There are a lot of owners who are good about following a horse through its journey [after it’s sold or claimed]; there should be no excuse for a horse getting lost. You can follow a horse all the way through its career, and people should be required to do that.
What is it like being in the early part of your career in this climate, where there’s a lot of debate and some uncertainty about the industry’s future?
I think a lot of times in racing, we want to focus on the negative side of things, because there is so much that needs to be fixed. There’s been a lot of growth in the past couple of years even, and I’d say from 2010 to now, I’ve seen things perk up a little bit.
Things like night racing at Churchill Downs, or the way that social media has impacted the sport — there are a lot of positive signs like that, too. So, when people ask me, ‘Do you think you’ll still be around doing this in 25 years? Do you think the sport will still be around?’ I think it will. I think in recent years it’s done a much better job of adapting to the modern consumer and trying to identify with what that person wants in order to be drawn in by the sport. So it’s not all bad.
Sometimes, I don’t feel so confident in the sport; sometimes I just feel frustrated with it. I think young people in any position in racing across the board would tend to agree with that. Young people have a lot of really good ideas, and while there is a lot that we can learn from the generations before us, there’s a lot that they can learn from us.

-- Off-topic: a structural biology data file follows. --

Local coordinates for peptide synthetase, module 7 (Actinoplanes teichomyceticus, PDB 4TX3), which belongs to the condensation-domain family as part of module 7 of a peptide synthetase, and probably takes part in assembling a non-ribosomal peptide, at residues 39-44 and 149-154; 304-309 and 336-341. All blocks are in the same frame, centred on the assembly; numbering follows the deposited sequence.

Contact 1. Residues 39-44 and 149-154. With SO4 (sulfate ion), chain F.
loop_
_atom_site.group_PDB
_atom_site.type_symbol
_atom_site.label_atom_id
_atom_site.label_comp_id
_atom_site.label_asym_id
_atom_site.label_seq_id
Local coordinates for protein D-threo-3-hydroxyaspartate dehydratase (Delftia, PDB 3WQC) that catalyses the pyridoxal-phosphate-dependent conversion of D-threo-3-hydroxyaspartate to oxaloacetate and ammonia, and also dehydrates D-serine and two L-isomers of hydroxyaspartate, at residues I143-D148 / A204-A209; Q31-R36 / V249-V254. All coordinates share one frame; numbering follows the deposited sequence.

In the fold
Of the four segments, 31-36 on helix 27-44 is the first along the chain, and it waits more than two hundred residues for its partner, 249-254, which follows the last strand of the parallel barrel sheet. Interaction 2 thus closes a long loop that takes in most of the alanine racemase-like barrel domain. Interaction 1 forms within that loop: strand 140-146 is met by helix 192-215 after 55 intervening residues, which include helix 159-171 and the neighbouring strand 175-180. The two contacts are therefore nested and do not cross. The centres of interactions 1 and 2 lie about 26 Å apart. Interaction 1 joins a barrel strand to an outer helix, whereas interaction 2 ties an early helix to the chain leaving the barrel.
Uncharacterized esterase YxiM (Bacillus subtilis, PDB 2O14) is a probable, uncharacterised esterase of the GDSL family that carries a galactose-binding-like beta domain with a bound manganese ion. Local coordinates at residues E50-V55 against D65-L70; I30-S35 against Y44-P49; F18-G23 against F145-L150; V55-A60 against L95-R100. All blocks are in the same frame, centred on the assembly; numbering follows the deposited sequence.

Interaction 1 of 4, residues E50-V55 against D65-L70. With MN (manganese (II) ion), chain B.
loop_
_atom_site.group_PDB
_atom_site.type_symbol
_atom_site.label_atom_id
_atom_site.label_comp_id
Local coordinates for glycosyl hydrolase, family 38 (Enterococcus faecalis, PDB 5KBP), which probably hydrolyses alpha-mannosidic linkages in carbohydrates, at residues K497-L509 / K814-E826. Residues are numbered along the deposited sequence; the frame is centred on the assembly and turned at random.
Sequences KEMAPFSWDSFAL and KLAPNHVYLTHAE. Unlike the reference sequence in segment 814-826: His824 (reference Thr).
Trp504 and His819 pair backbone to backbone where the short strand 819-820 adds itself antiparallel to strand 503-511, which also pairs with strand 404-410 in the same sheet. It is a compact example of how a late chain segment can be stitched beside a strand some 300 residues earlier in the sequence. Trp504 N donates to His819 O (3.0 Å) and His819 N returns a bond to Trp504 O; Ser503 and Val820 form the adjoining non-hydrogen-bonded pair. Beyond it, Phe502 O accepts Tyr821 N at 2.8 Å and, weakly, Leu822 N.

And a lot of times, we’re more willing to learn from them than they are to listen to what we have to say. When you see companies that have just exploded in popularity, a lot of times, they have young people at the helm (Facebook, YouTube, etc.). If I have a good idea and a way to make something better and it’s legitimate, don’t feel threatened that I’m young. Going forward, you almost can’t choose to ignore what young people say because we are the future of the sport.
I don’t do my job and think, ‘I won’t have this sport in five years, 10 years.’ I think it will continue to evolve and adapt, and it will have a different face than it does now, but there are things about it that stay the same, and that’s kind of what I like about it. There are so many decades of history and tradition, and there are always going to be really good horses, and there are always going to be really good stories, and as a journalist that is, of course, the draw for me.